Clark’s drive to reveal layers within common cultural phrases or artifacts continues in an expansive body of work related to the obscure Confederate truce flag, a simple white dishcloth used by surrendering troops at the end of the American Civil War in 1865. This evocative series also responds to the Confederate battle flag, an emblem known to virtually every American, and poses profound questions about why cultures promote certain symbols from their histories and expunge others. For her ongoing performative work, Unraveling (2015–), Clark invites museum visitors to work with her, side by side, to take apart a Confederate battle flag thread by thread. Their painstaking work to dismantle a potent symbol within American culture manifests, Clark explains, “the slow and deliberate work of unraveling racial dynamics in the United States.”
In Octoroon, Clark uses black thread—a stand-in for hair—to stitch the composition of the current United States flag onto a light-colored canvas. To form the stars, she braided the thread in a cornrow style, while hanging threads—some more than six feet in length—approximate the flag’s stripes. The title of the work refers to the racial classification system prevalent in the U.S. into the 20th century; the term octoroon identified an individual who had one Black great-grandparent (forming 1/8 of their ancestry). The work’s title and Clark’s formation of a flag from “hair,” still an intense sociopolitical marker in American culture, speaks to the devastating power inherent in measuring, categorizing and labeling human beings.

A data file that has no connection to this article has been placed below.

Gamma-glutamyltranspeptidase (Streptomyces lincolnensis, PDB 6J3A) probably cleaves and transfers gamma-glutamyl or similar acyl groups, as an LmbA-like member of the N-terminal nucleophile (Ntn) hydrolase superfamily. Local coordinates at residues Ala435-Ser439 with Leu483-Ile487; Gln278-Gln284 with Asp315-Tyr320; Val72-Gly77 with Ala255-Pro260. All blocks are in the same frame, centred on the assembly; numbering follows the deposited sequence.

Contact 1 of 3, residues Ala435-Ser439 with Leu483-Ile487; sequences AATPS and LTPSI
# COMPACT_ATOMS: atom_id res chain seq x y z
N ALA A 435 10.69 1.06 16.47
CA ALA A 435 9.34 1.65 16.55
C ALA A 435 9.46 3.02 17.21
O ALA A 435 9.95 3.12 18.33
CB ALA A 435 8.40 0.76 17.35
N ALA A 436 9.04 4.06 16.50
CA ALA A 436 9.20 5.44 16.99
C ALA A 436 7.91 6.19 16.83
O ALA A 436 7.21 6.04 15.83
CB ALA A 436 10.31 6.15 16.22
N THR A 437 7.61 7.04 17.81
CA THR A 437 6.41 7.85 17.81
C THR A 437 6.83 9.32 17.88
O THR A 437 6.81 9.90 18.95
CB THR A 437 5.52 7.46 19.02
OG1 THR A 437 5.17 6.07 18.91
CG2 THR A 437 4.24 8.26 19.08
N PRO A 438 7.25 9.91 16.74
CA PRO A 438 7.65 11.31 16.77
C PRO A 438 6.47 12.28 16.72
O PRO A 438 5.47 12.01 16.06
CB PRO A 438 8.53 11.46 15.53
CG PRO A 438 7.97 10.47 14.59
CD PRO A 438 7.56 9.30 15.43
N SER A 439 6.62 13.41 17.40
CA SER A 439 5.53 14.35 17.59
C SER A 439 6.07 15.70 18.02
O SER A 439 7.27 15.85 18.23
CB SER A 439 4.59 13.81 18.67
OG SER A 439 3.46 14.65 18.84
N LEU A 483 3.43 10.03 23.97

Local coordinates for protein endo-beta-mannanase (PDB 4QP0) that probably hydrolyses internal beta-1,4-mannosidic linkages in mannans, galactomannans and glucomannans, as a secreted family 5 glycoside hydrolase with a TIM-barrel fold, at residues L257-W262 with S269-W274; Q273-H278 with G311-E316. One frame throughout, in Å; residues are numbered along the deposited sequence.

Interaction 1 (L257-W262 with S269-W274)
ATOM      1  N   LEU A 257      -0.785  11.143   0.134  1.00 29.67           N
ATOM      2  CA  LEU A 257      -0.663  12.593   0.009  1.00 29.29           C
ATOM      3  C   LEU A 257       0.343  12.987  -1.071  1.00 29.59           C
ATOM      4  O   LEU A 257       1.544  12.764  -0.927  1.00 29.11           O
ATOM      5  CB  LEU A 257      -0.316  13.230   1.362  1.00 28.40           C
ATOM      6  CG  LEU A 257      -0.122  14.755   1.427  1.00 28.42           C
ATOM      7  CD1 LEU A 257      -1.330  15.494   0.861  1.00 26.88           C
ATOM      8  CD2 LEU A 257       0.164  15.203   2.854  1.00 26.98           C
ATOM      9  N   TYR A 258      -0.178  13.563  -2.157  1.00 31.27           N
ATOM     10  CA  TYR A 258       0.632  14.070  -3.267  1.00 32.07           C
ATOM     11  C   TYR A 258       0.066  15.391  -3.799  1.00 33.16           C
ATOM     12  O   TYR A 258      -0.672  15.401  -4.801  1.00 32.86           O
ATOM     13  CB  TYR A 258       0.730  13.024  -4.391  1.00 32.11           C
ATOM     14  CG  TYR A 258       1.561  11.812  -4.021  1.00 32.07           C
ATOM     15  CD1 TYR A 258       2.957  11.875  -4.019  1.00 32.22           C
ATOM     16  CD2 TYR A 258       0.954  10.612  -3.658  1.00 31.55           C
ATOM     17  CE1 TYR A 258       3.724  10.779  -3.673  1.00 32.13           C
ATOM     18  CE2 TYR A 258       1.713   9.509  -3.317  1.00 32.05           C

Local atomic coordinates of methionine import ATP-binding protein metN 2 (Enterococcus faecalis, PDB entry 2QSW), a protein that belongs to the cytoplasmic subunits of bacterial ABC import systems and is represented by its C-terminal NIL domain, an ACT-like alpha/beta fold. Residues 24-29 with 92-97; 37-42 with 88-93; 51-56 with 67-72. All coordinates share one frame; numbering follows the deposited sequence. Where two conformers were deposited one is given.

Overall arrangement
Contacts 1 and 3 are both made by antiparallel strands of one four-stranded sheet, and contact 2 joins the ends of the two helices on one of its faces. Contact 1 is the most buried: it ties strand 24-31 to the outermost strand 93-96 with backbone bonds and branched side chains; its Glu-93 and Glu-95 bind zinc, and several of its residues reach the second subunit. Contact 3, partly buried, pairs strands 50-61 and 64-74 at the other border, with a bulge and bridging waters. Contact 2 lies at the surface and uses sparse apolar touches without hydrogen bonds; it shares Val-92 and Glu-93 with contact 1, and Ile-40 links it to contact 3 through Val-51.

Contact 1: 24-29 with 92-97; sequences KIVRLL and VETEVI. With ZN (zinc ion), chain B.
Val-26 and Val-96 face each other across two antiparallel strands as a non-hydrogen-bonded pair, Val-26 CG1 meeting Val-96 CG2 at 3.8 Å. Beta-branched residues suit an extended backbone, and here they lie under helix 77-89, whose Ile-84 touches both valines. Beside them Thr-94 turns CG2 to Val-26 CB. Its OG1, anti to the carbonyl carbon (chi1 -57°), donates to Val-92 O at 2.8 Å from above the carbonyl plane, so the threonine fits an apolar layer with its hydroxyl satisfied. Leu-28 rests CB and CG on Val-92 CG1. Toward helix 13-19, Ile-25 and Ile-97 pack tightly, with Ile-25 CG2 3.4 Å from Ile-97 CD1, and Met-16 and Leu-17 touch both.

Another group of sculptures investigates the 16th-century sugar trade in the Caribbean. Across the region, enslaved Africans planted and harvested sugar cane, which was sold to Europe and its colonies. This centuries-long spiral of subjugation, toil and greed is sometimes called the Triangular Trade.
The intoxicating pleasure induced by sugar forms a stark contrast with—and a screen for—the brutality of its production. Clark plays on this dichotomy with currency encased in crystallized sugar, rock sugar nuggets that form the stones of gold “engagement” rings and nests of delicate sugar flowers interspersed among burst cotton-plant pods. Within these objects, she melds desire and discomfort, pairing the beauty of the crystalline sugar with materials that allude to the crushing economic power of other commodities linked to Africa, including cotton, gold, diamonds and, most catastrophically, Africans themselves.
Clark’s Gold Coast Journey (2016) quantifies one measure of the trade’s scale and reach. The work comprises a spool carved from ebony around which Clark wound a hair-thin “thread” of 18-karat gold (both materials were sourced responsibly from Africa). Clark’s gold strand measures 5,200 inches, symbolic of the 5,200 miles between her former home in Richmond, Virginia, and the nation of Ghana, an ancestral home to Clark’s maternal family. Formerly known as the Gold Coast when colonized by Europeans, Ghana was abundantly rich in the natural resource, while Richmond was the second largest port of human trafficking in North America in the mid-19th century.